And that nuance is still on display in Randall and Beth's new storyline. He felt the desire at the end of last season to adopt a baby. It was this image that got into his head and he has gotten obsessed over it. He's a perfectionist who can really obsess over his life in a really unhealthy way. That can be quite destructive to his life in many different ways. Right now, he's just a stay-at-home dad. He's in that blissful bubble of being there for his family and not having to deal with the pressures of his job or the whims of his siblings. He's allowed to just live in this idea of adoption. He's all ready for it and won't think about anything else. Beth is more hesitant about the idea because it seems like Randall is making all of the decisions in their marriage. That fosters a really great conversation about marriage and the choices that come to define it. Rebecca believes that there is always someone driving the decision. The other person needs to be pushed in order to accept it. That's the bond that defined her marriage with Jack. It's a bond that she loved and cherished. She wouldn't change it. And yet, Randall and Beth's marriage is so much better than Rebecca and Jack's in so many different ways. They are both allowed to be flawed characters who can openly discuss their issues with their partner. There aren't big secrets. They are allowed to hash things out. Randall knows that he needs to come home and deliver a speech about how his marriage is perfect because of its imperfections. That's a huge moment. And Beth pushing Randall to try to adopt an older kid who could use a healthy influence in his life is the kind of compromise that is rewarding for both of them. Yes, it felt like the expected twist to bring them together at the end of this episode. But it was still very earned and the two of them are stronger because they had this conversation.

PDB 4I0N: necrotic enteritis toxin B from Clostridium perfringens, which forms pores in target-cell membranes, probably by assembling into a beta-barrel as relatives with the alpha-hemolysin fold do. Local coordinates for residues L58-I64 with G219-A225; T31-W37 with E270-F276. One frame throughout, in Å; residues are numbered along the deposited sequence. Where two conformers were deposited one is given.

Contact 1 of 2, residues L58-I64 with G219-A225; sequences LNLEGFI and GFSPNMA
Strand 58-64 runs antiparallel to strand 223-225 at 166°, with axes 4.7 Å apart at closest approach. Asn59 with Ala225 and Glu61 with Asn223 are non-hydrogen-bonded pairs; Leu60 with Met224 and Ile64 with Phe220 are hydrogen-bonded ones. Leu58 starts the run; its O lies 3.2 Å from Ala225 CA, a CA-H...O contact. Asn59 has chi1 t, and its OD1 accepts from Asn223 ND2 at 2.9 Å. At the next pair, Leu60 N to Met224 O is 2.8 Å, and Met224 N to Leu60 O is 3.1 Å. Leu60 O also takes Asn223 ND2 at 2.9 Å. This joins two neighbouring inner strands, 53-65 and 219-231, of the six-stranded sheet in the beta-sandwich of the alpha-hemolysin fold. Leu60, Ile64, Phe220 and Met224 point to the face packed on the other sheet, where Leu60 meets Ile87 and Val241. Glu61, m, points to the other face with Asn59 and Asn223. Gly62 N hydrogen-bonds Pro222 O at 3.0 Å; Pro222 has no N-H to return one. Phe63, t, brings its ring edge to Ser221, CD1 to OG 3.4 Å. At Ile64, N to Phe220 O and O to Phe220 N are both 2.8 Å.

The Randall and Beth story is such simple storytelling. It shows just how authentic this show can be in its depiction of real life. Meanwhile, the fallout of Jack and Rebecca's fight continues to feel forced. It's acted phenomenally well by Milo Ventimiglia and Mandy Moore. But it also has the structural design of a puzzle box mystery that needs to be solved. It again all revolves around the eventual death of Jack. It's played as this big mystery that the audience is trying to crack. Each week offers us another piece of the puzzle. It's a story the show has been working for a long time. It then blew up into this big thing. The fans have really become obsessed with finding out what's going to happen to Jack. If that's all you care about from this corner of the show, then this premiere was probably satisfying enough for you. I much prefer the genuine character story of a marriage hitting a rough patch. I'm much more engaged with the actual fallout of the big fight that the two of them had which has led to this separation between them. And yet, it's hard to totally be engaged with that because there is a near constant fear that any moment could turn out to be the moment where Jack has a heart attack or gets into a car accident or gets alcohol poisoning or trips down the stairs or is hugged to death by Kate or is hit by a falling piano. The mystery of it all has grown too large and has taken the audience out of the character itself. It's now become an expected twist. Yes, it's still devastating to get that big piece of information at the end of "A Father's Advice." But it only sets up new clues that the audience needs to be looking for.